The rice genome is in many respects much more significant than the human genome, because the potential to use (and hence abuse) it is much greater. Dr. Mae-Wan Ho and Prof. Joe Cummins report.
It offers real opportunities for scientific studies and selective breeding of monoculture crops, neither of which is feasible, nor morally acceptable in human beings (see "Inside human genomics & genetics" series, Science in Society 13/14, February 2002). Whether it can contribute to improving local varieties is much less clear.
The rice genome is the smallest of all cultivated cereals, 466 million bases (Mb), compared to the 3 billion Mb in the maize genome, 4.9 billion in barley genome and 16 billion in wheat genome. Evolution is very conservative among the cereals. They tend to have the same genes in the same order - a condition called synteny. Therefore, knowing the rice genome sequence can enable researchers to decipher the much bigger genomes of other cultivated cereals.
Whole genome comparisons, or expressed sequence comparisons can be done using gene chips that could allow identification of genetic markers for important traits such as yield, drought resistance, or flowering time in relation to day length, thereby speeding up conventional breeding of desirable varieties. In fact, many scientists and biotech companies have suggested that such marker-assisted breeding may render it unnecessary to make transgenic crops.
The rice genome data is also invaluable for basic research, such as working out evolutionary relationships of living species and studying plant development.
There is a distinct danger, however, that the scientific elite may take research in directions that are of no benefit for the farmers and worse, displace indigenous varieties with more monocultures and transgenic crops controlled by corporations. It is all the more important for scientists and farmers to work in partnership towards making agriculture more sustainable and to resist corporate takeover.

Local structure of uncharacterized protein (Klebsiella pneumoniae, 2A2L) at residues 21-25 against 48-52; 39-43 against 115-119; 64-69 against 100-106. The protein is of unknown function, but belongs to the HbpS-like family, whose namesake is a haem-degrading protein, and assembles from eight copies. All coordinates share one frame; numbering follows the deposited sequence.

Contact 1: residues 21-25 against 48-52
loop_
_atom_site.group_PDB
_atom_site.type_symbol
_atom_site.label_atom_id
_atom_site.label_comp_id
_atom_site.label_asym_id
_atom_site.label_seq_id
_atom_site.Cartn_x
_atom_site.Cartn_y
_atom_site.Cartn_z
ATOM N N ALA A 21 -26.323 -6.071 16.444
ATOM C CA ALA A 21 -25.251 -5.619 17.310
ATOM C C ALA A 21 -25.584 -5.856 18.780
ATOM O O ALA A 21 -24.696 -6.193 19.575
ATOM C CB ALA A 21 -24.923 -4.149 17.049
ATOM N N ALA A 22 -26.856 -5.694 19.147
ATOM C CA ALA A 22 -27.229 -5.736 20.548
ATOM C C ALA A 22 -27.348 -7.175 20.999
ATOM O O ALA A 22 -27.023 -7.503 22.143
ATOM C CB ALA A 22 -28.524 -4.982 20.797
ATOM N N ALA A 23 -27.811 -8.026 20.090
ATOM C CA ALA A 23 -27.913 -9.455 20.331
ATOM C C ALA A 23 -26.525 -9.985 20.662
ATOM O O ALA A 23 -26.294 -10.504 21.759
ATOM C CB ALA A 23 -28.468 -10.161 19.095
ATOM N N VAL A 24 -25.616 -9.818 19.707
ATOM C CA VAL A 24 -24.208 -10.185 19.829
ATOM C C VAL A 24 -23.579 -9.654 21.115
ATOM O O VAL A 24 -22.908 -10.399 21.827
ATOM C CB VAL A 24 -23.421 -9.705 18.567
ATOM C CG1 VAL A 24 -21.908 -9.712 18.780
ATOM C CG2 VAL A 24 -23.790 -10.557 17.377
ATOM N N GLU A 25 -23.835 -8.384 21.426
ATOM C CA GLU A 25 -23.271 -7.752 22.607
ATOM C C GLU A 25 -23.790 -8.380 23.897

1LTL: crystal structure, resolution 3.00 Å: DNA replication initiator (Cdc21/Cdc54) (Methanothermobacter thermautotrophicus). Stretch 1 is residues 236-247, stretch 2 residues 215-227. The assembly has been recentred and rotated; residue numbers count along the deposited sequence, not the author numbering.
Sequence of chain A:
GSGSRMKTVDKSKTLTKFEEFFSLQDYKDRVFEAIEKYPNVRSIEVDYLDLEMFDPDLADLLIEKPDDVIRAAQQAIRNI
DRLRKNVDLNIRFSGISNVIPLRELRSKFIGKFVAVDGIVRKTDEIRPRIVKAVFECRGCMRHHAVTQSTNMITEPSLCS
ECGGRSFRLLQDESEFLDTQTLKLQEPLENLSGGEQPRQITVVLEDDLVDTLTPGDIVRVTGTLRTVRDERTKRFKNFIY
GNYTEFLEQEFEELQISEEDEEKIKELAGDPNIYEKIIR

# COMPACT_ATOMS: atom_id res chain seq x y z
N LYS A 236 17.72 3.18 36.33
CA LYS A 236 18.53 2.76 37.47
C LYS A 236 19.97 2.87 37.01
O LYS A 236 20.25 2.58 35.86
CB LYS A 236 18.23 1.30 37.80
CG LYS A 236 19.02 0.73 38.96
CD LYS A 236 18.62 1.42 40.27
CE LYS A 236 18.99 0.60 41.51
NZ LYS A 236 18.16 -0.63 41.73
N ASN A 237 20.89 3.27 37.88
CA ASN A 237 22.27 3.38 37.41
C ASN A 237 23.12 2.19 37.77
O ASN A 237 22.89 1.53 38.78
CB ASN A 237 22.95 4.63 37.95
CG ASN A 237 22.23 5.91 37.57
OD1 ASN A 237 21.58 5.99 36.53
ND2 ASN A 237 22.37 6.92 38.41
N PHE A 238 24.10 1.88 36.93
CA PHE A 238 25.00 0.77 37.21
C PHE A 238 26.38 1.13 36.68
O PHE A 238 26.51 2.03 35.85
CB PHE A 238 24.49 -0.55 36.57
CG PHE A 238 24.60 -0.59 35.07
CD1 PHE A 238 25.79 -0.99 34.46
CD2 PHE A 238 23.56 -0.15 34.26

Rice has been domesticated by human beings for 5000 years. It is grown in 100 countries, but nine-tenths of the world's crop is produced in Asia, providing four-fifths of the calories consumed in South-East Asia, which have some of the world's poorest countries.
When biotech giant Syngenta announced the rice genome sequence in January 2001, it triggered alarm from Action Aid, the hunger charity. There were already hundreds of patents on rice, and it is feared that the diet of the world's poorest will become the preserve of big business.
Indeed, if the present intellectual property rights regime were to continue, poor farmers may be prevented from using their own varieties, let alone generating new varieties or saving and exchanging rice seeds.
The publicly funded International Rice Research Institute (IRRI), one of the 16 research centres belonging to the Consultative Group on International Agricultural Research (CGIAR) has been subject to fierce criticism from the poor farmers whom it is supposed to serve, as has the CGIAR itself (see "Science for the poor or procurer for the rich?", this series). In a commentary congratulating "BGI and Syngenta on their milestone contribution science and to human kind", IRRI advocates " broad collaborations" between "the public and private sectors", and is completely silent on the intellectual property rights issue.
More worrying is the message from another commentary co-authored by a scientist from IRRI, the intention to "tap" into the "over 100, 000 accessions of traditional rice varieties and wild species collected from a broad range of geo-climates" and held in trust in the IRRI Genebank. IRRI runs the risk of officiating largescale biopiracy of indigenous rice varieties from around the world, and delivering the poorest to corporate serfdom, lock, stock and barrel, unless patenting of research using its collection is banned.
Ismail Serageldin, chair of the CGIAR, bombards us with statistics on the present woes of the world that science must address, including poverty and inequality. He went as far as to call for different kinds of science and technology, though all that amounts to is, "We need more examples like Quality Protein Maize (QPM) and vitamin-A-rice (Golden Rice)".
Serageldin notes the special challenge of dealing with the emergence of private sector-driven science, "which increasingly poses the problem of how to protect intellectual property rights without impeding free access to research tools and the equitable sharing of benefits with the poor who cannot afford to pay". Although the CGIAR has called for a moratorium on patenting research results and material held in its centres, it has failed to ban it. Now is the time to take decisive action.
Article first published 19/04/02
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